6).  In fact, that "Torture" EP came out on Tooth Decay, a record label that you ran at the time.  You're currently doing a new label with a similar name: Bad Teeth.  What caused the demise of Tooth Decay and the subsequent rise of Bad Teeth, and what's it like to run a label in these times of financial austerity and declining sales of physical records?  Personally, I'm looking forward to the upcoming Spine/The Repos Split EP on Bad Teeth; please feel free to talk about that 7-inch, because it sounds rad …

            Originally, I stopped doing Tooth Decay because I didn’t really have a lot of money and I needed to focus on my future a little bit instead of pouring cent after cent into a side project. Fast forward around 7 years and I was definitely in a better position to start doing a label again, so there you have it. As long as you have no ambition to make money doing it, and as long as you expect to lose a little or a lot here and there, then doing a label in these times is really no problem. You just need to set realistic expectations for yourself and understand that there is very little money to be made in the record industry these days, especially when you don’t really set it up like a business in the first place. At the time that I am doing this interview now, the Spine/Repos split has actually been released and the first press has sold out! It only took about a month, too … which is a record for Bad Teeth. Stoked on that! A repress of 300 copies is coming soon, so it will be readily available again.

7).  John … how about a Weekend Nachos/Sidetracked split EP!?  Or — yes! … a Weekend Nachos/Fever Split EP.  I could go on, but what I'm asking is: show Tacoma some love!  I mean, Weekend Nachos/Lack Of Interest was great, but what about Weekend Nachos/Hummingbird Of Death!?  (Well … they're actually from Boise, ID, not Tacoma, WA — but I'm on a roll here, man).  Seriously, though, will Weekend Nachos be sharing split EPs or LPs with any bands in 2014 or beyond?  So far, your band seems to primarily release stand-alone recordings, which you've done throughout a good-sized discography of EPs and LPs.  Do you think you'll ever have any desire to change that and become more of a "split" band?  Critically, I think the solo Weekend Nachos material is strong enough by itself without a band on the flip side — but would like to hear your thoughts on the subject.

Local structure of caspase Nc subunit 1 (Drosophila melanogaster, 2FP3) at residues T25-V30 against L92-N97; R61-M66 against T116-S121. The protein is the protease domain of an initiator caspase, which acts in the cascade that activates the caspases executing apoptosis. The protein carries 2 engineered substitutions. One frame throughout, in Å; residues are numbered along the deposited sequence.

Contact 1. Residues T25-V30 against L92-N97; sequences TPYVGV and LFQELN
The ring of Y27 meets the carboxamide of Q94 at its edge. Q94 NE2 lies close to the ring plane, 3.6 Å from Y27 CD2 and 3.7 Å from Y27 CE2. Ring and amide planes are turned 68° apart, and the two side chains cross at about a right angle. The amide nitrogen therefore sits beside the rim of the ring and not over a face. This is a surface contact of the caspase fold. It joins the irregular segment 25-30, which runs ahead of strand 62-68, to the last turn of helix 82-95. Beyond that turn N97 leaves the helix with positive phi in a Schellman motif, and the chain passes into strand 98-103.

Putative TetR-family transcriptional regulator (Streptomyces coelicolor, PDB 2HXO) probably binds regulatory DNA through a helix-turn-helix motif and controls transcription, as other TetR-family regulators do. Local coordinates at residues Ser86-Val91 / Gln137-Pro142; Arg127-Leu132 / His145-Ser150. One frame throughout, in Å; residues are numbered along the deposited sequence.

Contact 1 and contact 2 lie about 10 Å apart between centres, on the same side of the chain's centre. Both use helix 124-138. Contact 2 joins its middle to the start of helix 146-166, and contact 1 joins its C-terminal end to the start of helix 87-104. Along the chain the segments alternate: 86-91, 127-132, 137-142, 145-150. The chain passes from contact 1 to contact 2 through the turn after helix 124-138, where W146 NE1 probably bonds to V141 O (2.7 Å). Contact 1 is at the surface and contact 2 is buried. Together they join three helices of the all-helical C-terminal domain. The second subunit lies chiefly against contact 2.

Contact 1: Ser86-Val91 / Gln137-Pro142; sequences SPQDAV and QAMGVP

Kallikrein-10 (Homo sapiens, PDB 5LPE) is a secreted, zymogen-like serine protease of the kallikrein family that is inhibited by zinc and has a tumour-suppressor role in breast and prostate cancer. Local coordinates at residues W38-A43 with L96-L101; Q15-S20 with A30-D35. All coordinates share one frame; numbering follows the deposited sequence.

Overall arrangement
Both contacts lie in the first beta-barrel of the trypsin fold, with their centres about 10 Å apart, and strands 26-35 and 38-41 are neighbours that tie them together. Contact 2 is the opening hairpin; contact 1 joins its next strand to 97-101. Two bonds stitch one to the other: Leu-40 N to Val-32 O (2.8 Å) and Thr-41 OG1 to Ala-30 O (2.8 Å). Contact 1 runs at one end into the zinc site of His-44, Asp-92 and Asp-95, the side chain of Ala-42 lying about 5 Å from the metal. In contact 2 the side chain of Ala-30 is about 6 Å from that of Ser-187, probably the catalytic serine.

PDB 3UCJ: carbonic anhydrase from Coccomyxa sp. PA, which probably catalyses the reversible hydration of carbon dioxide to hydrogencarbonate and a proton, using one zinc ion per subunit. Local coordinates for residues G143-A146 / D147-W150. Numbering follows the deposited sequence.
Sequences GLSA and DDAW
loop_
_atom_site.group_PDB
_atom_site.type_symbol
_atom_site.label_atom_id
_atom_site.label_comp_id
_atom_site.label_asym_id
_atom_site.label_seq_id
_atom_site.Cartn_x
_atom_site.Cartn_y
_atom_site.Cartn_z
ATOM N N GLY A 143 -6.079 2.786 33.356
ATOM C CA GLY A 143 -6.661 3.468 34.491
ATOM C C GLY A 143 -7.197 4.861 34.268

You seem to have a pretty good inkling of what we’re about … honestly, we don’t appear on a lot of splits. We’ve only ever done 2 during our whole existence … Chronic Bleeding Syndrome in 2005 and Lack Of Interest in 2012. It’s hard to say whether or not we’ll ever do a split again … I can see it happening but I can also see it never happening again. The only reason we did the LOI split is because we really couldn’t say no. Bob puts out all of our records and we were honored to do it. Sidetracked is an incredible band and so is Fever … to be honest, I didn’t even know Fever still played. Sidetracked is one of the very criminally underrated fastcore bands of our generation. Jay Tichy is a musical genius and should be recognized as such.